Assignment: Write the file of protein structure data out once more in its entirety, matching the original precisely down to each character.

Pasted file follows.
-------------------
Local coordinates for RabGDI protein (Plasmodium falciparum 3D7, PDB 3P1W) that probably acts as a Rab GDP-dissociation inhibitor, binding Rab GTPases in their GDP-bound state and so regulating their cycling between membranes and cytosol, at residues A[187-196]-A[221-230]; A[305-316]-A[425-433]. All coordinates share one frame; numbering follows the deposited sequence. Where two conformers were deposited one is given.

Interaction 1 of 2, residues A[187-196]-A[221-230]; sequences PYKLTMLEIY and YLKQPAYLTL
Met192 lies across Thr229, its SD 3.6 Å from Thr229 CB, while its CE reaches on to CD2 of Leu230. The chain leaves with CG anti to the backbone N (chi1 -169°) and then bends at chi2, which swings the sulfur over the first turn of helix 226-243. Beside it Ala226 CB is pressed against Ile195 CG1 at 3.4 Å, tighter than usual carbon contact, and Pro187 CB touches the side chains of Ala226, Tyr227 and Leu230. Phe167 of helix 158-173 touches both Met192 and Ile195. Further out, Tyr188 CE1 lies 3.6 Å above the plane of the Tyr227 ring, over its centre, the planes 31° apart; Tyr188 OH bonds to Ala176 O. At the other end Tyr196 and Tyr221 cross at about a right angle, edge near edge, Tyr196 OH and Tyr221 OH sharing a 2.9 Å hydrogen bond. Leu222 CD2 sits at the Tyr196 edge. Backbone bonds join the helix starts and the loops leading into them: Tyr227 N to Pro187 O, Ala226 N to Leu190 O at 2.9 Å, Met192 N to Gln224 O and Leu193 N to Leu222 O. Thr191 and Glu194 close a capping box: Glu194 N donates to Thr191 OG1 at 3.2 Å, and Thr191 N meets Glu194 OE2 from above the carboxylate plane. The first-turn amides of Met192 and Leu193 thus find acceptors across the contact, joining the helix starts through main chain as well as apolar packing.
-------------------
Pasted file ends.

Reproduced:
Local coordinates for RabGDI protein (Plasmodium falciparum 3D7, PDB 3P1W) that probably acts as a Rab GDP-dissociation inhibitor, binding Rab GTPases in their GDP-bound state and so regulating their cycling between membranes and cytosol, at residues A[187-196]-A[221-230]; A[305-316]-A[425-433]. All coordinates share one frame; numbering follows the deposited sequence. Where two conformers were deposited one is given.

Interaction 1 of 2, residues A[187-196]-A[221-230]; sequences PYKLTMLEIY and YLKQPAYLTL
Met192 lies across Thr229, its SD 3.6 Å from Thr229 CB, while its CE reaches on to CD2 of Leu230. The chain leaves with CG anti to the backbone N (chi1 -169°) and then bends at chi2, which swings the sulfur over the first turn of helix 226-243. Beside it Ala226 CB is pressed against Ile195 CG1 at 3.4 Å, tighter than usual carbon contact, and Pro187 CB touches the side chains of Ala226, Tyr227 and Leu230. Phe167 of helix 158-173 touches both Met192 and Ile195. Further out, Tyr188 CE1 lies 3.6 Å above the plane of the Tyr227 ring, over its centre, the planes 31° apart; Tyr188 OH bonds to Ala176 O. At the other end Tyr196 and Tyr221 cross at about a right angle, edge near edge, Tyr196 OH and Tyr221 OH sharing a 2.9 Å hydrogen bond. Leu222 CD2 sits at the Tyr196 edge. Backbone bonds join the helix starts and the loops leading into them: Tyr227 N to Pro187 O, Ala226 N to Leu190 O at 2.9 Å, Met192 N to Gln224 O and Leu193 N to Leu222 O. Thr191 and Glu194 close a capping box: Glu194 N donates to Thr191 OG1 at 3.2 Å, and Thr191 N meets Glu194 OE2 from above the carboxylate plane. The first-turn amides of Met192 and Leu193 thus find acceptors across the contact, joining the helix starts through main chain as well as apolar packing.